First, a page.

Ethics in Congress: From Individual to Institutional Corruption

By Dennis F. Thompson | Go to book overview

3
Gains of Office

Members . . . should not seek private gain from public office.

The commandment against seeking private gain from public office, prominently proclaimed on the first page of the House Ethics Manual, expresses one of the oldest principles of the ethics of public office.1 At least since Cicero, it has been "beyond debate that officials of the government are relied upon to act for the public interest not their own enrichment."2 But what exactly the principle prohibits is not so clear, and its ambiguities are the source of many of the problems in implementing legislative ethics in our time. Some kinds of gain from holding office are worse than others, and some are not improper at all. In particular, the pursuit of political gain is a necessary and desirable part of the American political system. Legislative ethics needs to attend to these differences because different kinds of gain call for different kinds of standards and procedures.


The Legitimacy of Personal Gain

Nearly three-quarters of the charges of violating ethical standards that Congress has officially considered qualify as cases of individual corruption, all of which have involved some kind of personal gain.3 The gain most commonly comes in the form of financial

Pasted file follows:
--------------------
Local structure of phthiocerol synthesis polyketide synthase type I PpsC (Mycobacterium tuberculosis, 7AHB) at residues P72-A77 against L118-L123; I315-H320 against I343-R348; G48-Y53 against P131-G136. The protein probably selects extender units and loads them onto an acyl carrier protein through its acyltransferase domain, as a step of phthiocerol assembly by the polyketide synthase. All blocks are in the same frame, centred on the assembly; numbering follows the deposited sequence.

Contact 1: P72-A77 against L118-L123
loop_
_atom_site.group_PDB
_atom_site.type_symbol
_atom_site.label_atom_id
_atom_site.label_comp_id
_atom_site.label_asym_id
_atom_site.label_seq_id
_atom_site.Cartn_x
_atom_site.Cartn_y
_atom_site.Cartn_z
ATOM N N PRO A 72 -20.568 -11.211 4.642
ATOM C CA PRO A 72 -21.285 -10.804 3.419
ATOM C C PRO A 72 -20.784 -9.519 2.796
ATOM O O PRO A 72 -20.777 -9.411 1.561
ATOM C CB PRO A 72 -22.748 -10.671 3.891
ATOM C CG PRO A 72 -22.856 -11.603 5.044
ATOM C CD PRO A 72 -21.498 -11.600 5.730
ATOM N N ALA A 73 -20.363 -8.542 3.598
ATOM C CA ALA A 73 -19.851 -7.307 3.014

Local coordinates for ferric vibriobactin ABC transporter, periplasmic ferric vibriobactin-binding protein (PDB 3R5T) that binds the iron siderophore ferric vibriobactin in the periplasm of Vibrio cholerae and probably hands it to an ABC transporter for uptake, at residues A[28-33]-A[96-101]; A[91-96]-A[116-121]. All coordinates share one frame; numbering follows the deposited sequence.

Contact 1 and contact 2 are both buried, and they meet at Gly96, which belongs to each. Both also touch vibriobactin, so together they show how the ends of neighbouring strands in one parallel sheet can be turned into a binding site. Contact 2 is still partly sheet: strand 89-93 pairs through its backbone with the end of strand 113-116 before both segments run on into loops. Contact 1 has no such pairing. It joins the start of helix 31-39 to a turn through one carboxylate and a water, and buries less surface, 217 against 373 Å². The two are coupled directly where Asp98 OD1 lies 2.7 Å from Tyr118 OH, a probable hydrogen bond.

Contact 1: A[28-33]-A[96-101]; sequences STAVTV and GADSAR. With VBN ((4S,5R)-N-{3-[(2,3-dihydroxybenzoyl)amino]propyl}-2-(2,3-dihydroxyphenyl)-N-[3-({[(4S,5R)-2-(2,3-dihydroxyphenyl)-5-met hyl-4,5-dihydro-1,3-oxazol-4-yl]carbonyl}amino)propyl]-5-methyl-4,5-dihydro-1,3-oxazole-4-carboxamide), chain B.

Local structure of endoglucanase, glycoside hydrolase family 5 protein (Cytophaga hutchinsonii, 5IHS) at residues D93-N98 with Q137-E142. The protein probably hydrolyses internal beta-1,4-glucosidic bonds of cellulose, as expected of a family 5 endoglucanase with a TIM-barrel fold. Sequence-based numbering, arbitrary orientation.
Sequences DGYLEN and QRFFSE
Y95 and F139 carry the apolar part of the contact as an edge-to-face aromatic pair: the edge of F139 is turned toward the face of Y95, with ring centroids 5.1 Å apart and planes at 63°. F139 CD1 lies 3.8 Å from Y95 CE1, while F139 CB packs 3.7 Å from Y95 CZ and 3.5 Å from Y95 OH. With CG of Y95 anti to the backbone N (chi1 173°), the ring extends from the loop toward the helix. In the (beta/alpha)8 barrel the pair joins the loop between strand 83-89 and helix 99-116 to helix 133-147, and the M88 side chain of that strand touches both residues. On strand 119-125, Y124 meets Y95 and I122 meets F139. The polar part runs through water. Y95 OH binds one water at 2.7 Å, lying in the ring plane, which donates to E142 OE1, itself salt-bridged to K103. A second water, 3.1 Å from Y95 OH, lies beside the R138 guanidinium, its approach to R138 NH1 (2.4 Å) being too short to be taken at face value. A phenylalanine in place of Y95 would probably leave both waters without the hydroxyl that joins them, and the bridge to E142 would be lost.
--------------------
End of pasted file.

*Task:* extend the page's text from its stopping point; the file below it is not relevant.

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Ethics in Congress: From Individual to Institutional Corruption
Table of contents

Table of contents

  • Title Page iii
  • Foreword vii
  • Contents ix
  • Preface xi
  • Introduction 1
  • 1- Purposes Of Legislative Ethics 10
  • 2- Dynamics of Legislative Corruption 26
  • 3- Gains of Office 49
  • 4- Services of Office 77
  • 5- Corrupt Connections 102
  • 6- Tribunals Of Legislative Ethics 131
  • Conclusion 166
  • Appendix: Charges of Ethics Violations Considered by Congress, 1789-1992 182
  • Notes 191
  • Conclusion 237
  • Index 239
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